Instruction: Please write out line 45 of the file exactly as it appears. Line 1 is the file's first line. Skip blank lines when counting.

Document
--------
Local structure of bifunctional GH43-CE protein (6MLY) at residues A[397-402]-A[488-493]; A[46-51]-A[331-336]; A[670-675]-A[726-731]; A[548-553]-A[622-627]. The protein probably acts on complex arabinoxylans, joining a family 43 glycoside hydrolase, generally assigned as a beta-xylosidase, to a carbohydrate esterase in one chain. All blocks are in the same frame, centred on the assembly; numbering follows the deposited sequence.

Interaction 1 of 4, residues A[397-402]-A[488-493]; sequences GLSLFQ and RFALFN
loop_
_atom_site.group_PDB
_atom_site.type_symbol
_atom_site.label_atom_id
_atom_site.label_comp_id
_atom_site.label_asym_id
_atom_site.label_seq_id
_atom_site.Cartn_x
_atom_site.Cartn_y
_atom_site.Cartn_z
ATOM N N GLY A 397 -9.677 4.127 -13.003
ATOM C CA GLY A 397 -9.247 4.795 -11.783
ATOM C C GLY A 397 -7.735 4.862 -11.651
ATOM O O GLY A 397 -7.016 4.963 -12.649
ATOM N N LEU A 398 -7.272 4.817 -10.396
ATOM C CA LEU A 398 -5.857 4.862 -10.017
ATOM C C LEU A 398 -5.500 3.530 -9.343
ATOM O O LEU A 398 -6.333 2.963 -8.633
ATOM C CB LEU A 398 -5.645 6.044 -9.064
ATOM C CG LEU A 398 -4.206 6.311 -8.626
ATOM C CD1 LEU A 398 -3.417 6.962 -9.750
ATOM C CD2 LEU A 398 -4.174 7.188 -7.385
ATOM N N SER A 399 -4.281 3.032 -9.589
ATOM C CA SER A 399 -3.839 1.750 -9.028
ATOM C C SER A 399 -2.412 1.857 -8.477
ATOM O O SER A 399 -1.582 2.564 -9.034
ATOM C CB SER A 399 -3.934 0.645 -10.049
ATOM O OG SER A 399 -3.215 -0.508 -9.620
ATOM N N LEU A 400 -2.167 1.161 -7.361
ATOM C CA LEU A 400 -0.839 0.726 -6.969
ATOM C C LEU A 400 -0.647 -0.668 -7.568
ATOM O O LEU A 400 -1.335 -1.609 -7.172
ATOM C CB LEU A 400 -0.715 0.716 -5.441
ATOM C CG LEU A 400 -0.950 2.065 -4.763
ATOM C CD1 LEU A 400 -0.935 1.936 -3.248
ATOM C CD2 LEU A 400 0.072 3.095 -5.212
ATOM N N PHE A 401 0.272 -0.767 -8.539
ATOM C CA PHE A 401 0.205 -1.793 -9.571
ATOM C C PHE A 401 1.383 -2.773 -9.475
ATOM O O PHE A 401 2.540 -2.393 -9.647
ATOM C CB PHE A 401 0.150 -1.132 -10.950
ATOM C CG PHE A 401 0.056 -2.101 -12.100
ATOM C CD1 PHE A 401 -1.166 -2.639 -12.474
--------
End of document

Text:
ATOM C CD1 PHE A 401 -1.166 -2.639 -12.474